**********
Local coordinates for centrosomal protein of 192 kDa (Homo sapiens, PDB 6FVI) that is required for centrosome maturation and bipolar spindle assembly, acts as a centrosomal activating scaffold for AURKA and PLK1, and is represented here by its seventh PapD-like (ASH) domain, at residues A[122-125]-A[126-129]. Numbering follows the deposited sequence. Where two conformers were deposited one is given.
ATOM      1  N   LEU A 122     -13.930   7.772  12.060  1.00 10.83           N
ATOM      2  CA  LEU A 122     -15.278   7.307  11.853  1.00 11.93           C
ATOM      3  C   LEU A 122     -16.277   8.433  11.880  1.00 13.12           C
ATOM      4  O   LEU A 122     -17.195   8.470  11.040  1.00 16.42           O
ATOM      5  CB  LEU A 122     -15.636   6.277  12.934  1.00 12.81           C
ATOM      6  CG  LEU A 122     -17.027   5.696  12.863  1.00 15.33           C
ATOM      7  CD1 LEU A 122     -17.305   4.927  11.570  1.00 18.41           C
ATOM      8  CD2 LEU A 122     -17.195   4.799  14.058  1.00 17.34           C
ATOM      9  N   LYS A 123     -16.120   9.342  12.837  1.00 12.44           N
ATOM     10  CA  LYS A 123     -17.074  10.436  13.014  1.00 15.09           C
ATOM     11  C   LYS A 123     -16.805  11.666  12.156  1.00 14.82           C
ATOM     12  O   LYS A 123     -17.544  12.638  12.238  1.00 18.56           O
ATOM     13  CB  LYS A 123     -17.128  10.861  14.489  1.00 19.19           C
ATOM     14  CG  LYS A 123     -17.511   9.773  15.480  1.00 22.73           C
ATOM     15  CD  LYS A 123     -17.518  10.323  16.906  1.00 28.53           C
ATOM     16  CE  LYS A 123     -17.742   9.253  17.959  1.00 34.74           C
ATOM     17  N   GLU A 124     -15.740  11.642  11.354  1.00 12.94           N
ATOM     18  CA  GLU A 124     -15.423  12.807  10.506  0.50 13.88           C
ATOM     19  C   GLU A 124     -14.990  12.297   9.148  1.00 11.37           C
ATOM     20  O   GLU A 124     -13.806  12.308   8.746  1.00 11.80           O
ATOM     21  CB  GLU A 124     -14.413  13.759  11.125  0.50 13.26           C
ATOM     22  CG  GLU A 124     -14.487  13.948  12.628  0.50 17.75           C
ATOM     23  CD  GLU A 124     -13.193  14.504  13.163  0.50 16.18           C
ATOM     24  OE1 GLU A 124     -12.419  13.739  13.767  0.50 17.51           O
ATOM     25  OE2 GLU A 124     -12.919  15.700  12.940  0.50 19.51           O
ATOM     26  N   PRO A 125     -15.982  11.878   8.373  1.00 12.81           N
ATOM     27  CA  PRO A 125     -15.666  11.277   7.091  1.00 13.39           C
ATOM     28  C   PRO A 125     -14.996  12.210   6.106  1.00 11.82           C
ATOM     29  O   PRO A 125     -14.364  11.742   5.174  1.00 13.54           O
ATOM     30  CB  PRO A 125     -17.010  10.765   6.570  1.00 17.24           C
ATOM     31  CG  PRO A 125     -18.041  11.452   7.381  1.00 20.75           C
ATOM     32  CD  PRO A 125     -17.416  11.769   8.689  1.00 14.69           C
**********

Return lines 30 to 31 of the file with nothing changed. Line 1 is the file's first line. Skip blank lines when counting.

ATOM     29  O   PRO A 125     -14.364  11.742   5.174  1.00 13.54           O
ATOM     30  CB  PRO A 125     -17.010  10.765   6.570  1.00 17.24           C